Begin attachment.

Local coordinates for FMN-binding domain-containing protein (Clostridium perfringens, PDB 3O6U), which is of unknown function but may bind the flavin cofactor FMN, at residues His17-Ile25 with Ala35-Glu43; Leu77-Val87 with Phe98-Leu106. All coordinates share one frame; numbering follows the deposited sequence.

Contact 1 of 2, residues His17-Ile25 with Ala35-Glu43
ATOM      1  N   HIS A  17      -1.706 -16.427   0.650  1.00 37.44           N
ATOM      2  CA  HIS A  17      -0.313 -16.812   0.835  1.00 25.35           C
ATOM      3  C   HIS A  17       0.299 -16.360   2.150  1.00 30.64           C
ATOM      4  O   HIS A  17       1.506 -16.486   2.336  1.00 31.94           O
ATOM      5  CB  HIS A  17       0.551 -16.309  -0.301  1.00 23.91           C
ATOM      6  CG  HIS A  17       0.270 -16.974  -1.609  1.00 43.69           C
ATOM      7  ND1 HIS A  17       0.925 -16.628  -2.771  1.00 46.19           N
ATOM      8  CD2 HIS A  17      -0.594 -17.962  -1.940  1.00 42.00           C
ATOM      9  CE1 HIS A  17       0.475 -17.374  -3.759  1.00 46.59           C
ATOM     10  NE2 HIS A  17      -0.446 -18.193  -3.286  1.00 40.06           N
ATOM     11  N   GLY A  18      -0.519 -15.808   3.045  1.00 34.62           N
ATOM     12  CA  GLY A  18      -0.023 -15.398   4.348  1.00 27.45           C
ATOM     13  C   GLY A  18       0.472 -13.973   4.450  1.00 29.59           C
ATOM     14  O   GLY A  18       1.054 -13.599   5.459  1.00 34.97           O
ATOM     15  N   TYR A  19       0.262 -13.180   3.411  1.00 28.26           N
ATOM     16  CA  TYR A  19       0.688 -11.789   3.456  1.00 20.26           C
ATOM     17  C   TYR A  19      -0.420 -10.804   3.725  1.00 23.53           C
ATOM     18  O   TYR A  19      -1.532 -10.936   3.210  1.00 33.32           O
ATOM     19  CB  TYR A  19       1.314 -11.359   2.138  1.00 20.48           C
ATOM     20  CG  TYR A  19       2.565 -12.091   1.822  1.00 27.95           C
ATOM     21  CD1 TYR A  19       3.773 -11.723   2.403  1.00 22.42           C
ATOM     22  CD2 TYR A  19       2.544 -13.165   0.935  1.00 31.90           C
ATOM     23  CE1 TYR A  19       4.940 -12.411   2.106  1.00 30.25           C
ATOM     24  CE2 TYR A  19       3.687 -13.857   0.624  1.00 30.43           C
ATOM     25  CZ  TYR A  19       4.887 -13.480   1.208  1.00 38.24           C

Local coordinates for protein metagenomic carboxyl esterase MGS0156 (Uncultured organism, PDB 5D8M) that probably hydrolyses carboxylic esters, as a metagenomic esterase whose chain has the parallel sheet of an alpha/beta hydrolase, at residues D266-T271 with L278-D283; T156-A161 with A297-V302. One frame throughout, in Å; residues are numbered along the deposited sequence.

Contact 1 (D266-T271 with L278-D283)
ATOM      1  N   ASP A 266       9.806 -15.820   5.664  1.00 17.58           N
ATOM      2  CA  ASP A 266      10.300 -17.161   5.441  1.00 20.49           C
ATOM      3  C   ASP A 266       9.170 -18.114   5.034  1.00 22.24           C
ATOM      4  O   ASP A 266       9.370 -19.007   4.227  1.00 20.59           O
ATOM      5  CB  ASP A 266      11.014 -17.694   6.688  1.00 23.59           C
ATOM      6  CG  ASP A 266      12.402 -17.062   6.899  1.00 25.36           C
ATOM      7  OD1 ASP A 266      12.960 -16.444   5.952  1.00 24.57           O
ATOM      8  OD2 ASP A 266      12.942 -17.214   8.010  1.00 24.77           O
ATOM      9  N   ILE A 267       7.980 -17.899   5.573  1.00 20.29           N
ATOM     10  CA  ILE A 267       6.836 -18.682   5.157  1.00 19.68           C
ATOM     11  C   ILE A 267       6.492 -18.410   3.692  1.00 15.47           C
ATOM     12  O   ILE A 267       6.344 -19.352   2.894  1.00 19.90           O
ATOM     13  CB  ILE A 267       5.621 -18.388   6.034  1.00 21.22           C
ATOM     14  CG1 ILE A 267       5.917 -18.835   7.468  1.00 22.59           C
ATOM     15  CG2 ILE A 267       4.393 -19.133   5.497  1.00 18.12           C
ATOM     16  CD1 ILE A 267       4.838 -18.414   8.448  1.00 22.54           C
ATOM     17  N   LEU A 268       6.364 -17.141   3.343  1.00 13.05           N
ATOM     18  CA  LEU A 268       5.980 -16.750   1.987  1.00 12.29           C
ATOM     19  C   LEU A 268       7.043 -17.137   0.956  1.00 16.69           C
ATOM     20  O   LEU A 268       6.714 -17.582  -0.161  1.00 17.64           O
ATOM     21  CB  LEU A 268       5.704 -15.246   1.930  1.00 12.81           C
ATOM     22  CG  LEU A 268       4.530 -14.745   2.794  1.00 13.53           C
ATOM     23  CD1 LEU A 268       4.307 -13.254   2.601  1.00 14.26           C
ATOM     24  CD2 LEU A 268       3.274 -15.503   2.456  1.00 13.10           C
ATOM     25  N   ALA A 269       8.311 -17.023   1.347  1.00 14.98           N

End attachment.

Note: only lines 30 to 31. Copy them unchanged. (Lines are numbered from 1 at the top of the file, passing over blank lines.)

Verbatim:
ATOM      1  N   ASP A 266       9.806 -15.820   5.664  1.00 17.58           N
ATOM      2  CA  ASP A 266      10.300 -17.161   5.441  1.00 20.49           C